Institute: University of Oxford
Exploring mechanisms of immune tolerance & clinical immunity in human malaria at single cell resolution
Malaria remains a global health crisis. It causes more than 430,000 deaths a year, the majority of which are in Africa.
Children living in endemic areas are exposed to malaria parasites early in life and after 1-3 infections, if they survive, they develop immunity to the disease. However, this immunity doesn’t correspond to elimination of the parasite from their blood; instead children develop the ability to tolerate them and don’t get sick.
The mechanism that underpins disease tolerance in malaria is completely unknown. Understanding it will be an important tool for developing a vaccine to reduce the number of malaria deaths.
Controlled human malaria infection (CHMI) of healthy adult volunteers allows developing tolerance to be studied in a safe way – using strains of malaria that are very sensitive to available drugs – in a clinical setting. We have recently developed the first human ‘re-challenge model’, where volunteers are infected with malaria three times over a 12-month period.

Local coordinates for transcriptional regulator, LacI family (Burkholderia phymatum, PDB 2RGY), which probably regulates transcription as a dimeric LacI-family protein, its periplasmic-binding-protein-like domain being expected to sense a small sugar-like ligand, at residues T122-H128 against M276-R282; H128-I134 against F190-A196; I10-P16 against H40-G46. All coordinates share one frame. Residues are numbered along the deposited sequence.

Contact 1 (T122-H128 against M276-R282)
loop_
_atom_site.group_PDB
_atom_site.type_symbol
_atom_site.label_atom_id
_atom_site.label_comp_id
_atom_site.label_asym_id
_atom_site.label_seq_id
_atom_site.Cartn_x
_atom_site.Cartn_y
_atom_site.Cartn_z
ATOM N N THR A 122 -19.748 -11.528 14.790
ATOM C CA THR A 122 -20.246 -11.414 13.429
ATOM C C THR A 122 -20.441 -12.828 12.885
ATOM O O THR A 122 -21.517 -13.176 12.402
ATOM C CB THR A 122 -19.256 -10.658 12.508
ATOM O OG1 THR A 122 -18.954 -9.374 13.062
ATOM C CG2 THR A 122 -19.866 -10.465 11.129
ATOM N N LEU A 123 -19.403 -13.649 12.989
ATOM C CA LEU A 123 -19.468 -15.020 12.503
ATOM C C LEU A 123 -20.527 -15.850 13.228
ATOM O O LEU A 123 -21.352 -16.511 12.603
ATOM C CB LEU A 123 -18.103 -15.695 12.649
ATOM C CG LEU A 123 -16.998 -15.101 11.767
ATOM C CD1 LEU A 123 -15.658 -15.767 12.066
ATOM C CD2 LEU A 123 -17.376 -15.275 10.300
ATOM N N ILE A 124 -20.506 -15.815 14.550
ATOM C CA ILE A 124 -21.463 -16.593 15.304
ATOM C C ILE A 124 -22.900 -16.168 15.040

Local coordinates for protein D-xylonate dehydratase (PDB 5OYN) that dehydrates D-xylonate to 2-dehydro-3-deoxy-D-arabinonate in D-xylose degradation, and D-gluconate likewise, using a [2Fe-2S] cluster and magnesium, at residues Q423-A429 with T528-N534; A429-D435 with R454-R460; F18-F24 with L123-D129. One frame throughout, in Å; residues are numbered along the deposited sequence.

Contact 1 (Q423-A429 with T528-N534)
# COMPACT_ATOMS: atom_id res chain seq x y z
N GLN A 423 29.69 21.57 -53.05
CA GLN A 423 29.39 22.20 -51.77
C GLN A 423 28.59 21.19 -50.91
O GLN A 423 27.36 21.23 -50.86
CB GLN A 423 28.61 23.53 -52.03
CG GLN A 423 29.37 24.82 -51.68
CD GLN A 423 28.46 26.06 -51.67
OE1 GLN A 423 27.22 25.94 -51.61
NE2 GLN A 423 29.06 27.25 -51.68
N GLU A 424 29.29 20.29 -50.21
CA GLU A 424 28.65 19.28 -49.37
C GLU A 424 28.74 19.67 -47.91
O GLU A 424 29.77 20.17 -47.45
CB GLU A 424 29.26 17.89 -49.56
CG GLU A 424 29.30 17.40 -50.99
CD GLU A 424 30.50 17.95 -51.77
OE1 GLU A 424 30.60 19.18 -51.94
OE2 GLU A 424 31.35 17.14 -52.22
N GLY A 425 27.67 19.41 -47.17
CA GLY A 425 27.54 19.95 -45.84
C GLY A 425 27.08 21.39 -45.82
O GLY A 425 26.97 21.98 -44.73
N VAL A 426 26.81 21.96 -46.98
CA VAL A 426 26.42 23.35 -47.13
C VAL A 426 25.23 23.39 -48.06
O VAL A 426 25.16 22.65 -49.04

Using this re-challenge study, we can find out how disease tolerance develops. Data from our pilot study (VAC063C, ClinicalTrials.gov NCT03906474) show that it’s safe for volunteers, and has revealed that a few people develop tolerance after just one infection. Our early results suggest that a type of immune cell called a T cell could be behind tolerance build-up.
In this project we want to delve a little deeper and investigate the T cells and their functions at a more detailed level, comparing first, second and third malarial infections.
Our aim is to shed light on how children adapt to tolerate malaria parasites after just three infections. In turn, this can open new avenues of research that will accelerate the design of novel anti-disease vaccines.
More about Dr Minassian here.